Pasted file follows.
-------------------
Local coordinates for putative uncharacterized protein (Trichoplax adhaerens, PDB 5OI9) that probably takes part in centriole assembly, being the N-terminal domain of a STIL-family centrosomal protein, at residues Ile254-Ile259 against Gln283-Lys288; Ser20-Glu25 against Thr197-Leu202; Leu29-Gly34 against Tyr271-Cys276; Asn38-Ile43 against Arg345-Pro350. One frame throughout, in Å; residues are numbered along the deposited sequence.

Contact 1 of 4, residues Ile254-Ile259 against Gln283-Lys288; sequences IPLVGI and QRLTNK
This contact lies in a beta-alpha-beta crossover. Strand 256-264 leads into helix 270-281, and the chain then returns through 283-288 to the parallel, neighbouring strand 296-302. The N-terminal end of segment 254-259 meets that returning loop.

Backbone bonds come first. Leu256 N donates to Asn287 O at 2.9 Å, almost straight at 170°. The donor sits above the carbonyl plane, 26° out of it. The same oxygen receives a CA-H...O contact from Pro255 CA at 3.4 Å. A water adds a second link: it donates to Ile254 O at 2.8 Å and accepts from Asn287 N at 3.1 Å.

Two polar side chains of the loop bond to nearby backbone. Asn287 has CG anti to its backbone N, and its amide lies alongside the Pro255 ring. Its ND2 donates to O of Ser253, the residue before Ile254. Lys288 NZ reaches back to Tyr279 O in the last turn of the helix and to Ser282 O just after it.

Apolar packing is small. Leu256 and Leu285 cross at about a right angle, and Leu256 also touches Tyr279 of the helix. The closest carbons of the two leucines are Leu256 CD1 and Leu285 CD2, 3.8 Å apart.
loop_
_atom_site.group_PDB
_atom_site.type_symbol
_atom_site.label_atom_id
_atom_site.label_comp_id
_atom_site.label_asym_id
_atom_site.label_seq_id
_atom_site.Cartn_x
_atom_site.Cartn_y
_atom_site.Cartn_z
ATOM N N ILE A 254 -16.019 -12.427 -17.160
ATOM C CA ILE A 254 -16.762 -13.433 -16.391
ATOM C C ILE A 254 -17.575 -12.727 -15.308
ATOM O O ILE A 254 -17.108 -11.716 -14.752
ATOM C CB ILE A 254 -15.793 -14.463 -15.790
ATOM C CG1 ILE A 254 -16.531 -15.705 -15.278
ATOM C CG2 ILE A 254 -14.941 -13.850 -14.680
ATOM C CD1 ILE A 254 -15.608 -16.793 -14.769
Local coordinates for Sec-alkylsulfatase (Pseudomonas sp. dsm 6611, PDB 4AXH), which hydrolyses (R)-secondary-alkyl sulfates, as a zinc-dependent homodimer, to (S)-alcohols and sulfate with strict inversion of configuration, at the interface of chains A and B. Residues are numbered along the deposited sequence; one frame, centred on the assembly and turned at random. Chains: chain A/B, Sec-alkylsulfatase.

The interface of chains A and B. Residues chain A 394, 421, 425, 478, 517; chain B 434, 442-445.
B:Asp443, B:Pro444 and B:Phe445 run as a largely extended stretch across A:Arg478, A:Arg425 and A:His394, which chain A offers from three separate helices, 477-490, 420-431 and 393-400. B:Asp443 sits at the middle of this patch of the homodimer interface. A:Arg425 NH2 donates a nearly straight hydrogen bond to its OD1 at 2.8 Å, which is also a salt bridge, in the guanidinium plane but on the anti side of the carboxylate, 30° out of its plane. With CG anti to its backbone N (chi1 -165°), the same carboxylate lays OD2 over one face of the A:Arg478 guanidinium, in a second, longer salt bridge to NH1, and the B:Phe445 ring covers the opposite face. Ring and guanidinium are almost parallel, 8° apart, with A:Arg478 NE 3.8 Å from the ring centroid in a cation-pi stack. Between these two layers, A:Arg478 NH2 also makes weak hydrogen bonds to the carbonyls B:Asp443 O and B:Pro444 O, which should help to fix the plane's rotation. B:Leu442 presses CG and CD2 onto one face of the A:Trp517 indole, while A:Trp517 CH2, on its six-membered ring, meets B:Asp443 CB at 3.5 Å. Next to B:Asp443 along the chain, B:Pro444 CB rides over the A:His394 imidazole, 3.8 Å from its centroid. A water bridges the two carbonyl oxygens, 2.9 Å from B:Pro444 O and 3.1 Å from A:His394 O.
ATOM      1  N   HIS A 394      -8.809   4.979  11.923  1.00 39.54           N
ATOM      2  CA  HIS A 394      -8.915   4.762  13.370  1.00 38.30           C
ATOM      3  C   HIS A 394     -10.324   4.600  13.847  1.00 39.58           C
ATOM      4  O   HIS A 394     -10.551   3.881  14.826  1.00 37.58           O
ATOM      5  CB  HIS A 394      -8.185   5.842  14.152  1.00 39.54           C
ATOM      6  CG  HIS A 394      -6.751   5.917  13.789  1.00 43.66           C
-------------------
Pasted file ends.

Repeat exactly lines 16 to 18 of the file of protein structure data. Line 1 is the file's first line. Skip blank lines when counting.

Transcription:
_atom_site.Cartn_z
ATOM N N ILE A 254 -16.019 -12.427 -17.160
ATOM C CA ILE A 254 -16.762 -13.433 -16.391